SEC Find The DAO Issued Securities, Implies Its Coders Are Liable, But No Enforcement Action

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The US Securities and Exchanges Commission has released an 18 pages long investigatory report which concludes the DAO itself issued securities. The SEC says:

“The DAO, an unincorporated organization, was an issuer of securities, and information about The DAO was “crucial” to the DAO Token holders’ investment decision…

The DAO was “responsible for the success or failure of the enterprise,” and accordingly was the entity about which the investors needed information material to their investment decision.”

Issuers of securities need to be registered, the SEC says, but the report doesn’t directly say how the DAO could have been registered or who could have been liable for its failure to register. They strongly imply, however, its coders – in this case Slockit – are liable:

“The definition of “issuer” is broadly defined to include “every person who issues or proposes to issue any security” and “person” includes “any unincorporated organization.” More importantly:

“[W]hen a person [or entity] organizes or sponsors the organization of limited partnerships and is primarily responsible for the success or failure of the venture for which the partnership is formed, he will be considered an issuer.”

The report leaves little doubt that in SEC’s view Slockit and the Curators where primarily responsible. The SEC says:

“The expertise of the DAO’s creators and Curators was critical in monitoring the operation of The DAO… and, Slock.it and its co-founders did, in fact, actively oversee The DAO.”

SEC says the DAO tokens are securities under Section 2(a)(1) of the Securities Act and Section 3(a)(10) of the Exchange Act, which defines an investment contract as:

“An investment of money in a common enterprise with a reasonable expectation of profits to be derived from the entrepreneurial or managerial efforts of others.”

Analyzing previous cases, the commission says the “investment of money” doesn’t actually have to be cash, it “may take the form of ‘goods and services,’ or some other ‘exchange of value’,” they say.

Regarding the last part of the definition, as stated earlier, they find Slock.it and the curators exercised a managerial role due to promoting the DAO, controlling what address could be whitelisted for funding, and overseeing its operations, with the token holders having limited voting rights comparable to corporate shareholders, they say. However, no charges will be brought:

“The agency has decided not to bring charges in this instance, or make findings of violations in the Report, but rather to caution the industry and market participants:  the federal securities laws apply to those who offer and sell securities in the United States, regardless whether the issuing entity is a traditional company or a decentralized autonomous organization, regardless whether those securities are purchased using U.S. dollars or [digital] currencies, and regardless whether they are distributed in certificated form or through distributed ledger technology.”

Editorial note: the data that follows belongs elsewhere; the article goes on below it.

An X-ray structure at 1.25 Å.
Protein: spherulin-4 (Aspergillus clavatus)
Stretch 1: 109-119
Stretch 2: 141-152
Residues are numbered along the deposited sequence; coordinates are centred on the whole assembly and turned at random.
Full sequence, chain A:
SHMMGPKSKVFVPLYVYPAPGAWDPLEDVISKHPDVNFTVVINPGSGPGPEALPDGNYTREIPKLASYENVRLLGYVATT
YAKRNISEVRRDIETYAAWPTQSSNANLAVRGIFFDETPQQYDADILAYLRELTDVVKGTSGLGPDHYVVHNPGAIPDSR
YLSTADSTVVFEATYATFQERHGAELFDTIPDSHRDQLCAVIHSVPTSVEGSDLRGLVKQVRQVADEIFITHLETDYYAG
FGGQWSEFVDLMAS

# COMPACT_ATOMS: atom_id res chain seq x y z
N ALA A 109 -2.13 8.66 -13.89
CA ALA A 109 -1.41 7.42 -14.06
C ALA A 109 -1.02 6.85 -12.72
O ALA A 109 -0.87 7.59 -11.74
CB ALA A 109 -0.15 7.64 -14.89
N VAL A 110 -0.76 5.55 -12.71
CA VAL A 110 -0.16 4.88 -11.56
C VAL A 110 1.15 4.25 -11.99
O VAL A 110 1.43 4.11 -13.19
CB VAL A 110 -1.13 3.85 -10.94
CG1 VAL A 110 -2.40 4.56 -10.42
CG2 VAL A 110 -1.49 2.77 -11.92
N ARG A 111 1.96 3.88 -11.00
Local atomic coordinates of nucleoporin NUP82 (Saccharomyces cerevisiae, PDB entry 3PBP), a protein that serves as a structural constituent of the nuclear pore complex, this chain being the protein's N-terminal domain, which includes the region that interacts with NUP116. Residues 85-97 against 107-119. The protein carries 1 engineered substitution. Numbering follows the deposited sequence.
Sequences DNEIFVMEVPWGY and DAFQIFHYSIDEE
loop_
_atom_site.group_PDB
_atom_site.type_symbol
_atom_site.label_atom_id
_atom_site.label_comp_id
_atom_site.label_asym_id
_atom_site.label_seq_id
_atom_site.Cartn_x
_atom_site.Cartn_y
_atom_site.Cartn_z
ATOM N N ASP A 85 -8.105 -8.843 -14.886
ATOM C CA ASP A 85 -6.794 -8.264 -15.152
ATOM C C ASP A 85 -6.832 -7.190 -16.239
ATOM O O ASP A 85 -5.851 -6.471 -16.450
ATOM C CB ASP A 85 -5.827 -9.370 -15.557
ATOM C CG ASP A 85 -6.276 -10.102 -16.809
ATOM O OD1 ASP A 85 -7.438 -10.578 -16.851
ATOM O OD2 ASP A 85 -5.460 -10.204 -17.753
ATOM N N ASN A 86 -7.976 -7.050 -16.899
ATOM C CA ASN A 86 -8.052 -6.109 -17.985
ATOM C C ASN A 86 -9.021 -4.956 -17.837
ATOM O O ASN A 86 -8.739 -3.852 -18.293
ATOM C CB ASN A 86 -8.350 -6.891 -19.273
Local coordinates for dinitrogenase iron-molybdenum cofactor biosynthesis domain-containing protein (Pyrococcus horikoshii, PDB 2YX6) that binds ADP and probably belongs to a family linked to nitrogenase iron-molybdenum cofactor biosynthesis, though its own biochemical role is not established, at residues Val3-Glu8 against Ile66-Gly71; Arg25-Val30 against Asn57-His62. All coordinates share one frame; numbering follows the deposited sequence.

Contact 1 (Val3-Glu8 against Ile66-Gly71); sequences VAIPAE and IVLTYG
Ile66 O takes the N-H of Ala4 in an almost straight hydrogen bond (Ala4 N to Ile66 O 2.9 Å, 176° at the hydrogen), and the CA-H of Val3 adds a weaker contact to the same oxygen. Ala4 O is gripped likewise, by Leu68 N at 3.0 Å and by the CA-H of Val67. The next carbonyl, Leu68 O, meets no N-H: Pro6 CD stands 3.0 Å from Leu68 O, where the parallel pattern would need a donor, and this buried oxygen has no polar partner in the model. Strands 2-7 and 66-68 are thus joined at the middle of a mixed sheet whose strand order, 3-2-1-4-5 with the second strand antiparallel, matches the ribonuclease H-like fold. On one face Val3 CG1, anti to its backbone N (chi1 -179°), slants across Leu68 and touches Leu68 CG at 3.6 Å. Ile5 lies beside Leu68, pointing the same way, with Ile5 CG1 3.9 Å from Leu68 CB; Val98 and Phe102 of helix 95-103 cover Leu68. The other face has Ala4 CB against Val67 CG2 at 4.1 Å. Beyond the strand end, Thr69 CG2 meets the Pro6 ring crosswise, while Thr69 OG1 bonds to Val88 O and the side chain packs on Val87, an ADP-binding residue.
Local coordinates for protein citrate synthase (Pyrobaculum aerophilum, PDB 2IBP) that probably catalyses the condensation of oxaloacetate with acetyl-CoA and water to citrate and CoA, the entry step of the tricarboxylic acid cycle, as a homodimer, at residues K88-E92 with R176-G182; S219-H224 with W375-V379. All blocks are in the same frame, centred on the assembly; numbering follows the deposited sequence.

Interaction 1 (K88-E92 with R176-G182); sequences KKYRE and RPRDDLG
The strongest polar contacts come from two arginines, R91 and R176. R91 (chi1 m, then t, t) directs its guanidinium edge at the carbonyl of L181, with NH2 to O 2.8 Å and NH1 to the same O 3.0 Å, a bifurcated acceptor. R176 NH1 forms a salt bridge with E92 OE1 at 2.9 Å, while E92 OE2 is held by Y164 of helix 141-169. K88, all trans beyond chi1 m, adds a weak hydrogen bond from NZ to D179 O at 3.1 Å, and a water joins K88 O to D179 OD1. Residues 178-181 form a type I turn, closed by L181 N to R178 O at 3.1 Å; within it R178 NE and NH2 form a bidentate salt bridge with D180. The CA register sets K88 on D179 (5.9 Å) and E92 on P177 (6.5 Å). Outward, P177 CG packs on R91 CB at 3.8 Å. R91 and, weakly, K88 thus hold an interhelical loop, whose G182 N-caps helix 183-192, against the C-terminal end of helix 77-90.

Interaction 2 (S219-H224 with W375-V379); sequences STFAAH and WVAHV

Moreover, exchanges that offer token trading need to be registered  as a national securities exchange, the SEC says, concluding that:

“The Platforms that traded DAO Tokens appear to have satisfied the criteria of Rule 3b-16(a) and do not appear to have been excluded from Rule 3b-16(b). As described above, the Platforms provided users with an electronic system that matched orders from multiple parties to buy and sell DAO Tokens for execution based on non-discretionary methods.”

The SEC says “the purpose of the registration provisions of the federal securities laws is to ensure that investors are sold investments that include all the proper disclosures and are subject to regulatory scrutiny for investors’ protection.”

But some may find the intervention as too soon, the findings not quite correct because corporate shareholders do not physically control the assets like DAO token holders did, the lack of any exemption – say ICOs below $20 million – as far too restrictive, and the absence of any public consultation as undemocratic.

Although fair disclosure requirements, as well as quarterly reports, would be welcomed, the lack of nuance – an ICO with a cap of $1 billion should have different requirements to an ICO with a cap of $1 million – suggests a bull in a china shop approach. Not least because the SEC is using this “investigatory report” to reach sweeping conclusions:

Sweeping generalization by an enforcement agency.

As such, all eyes now turn to London, Switzerland, Singapore and other jurisdictions with London, in particular, having previously shown great foresight and a far more nuanced approach towards this decade’s most innovative technology.

 

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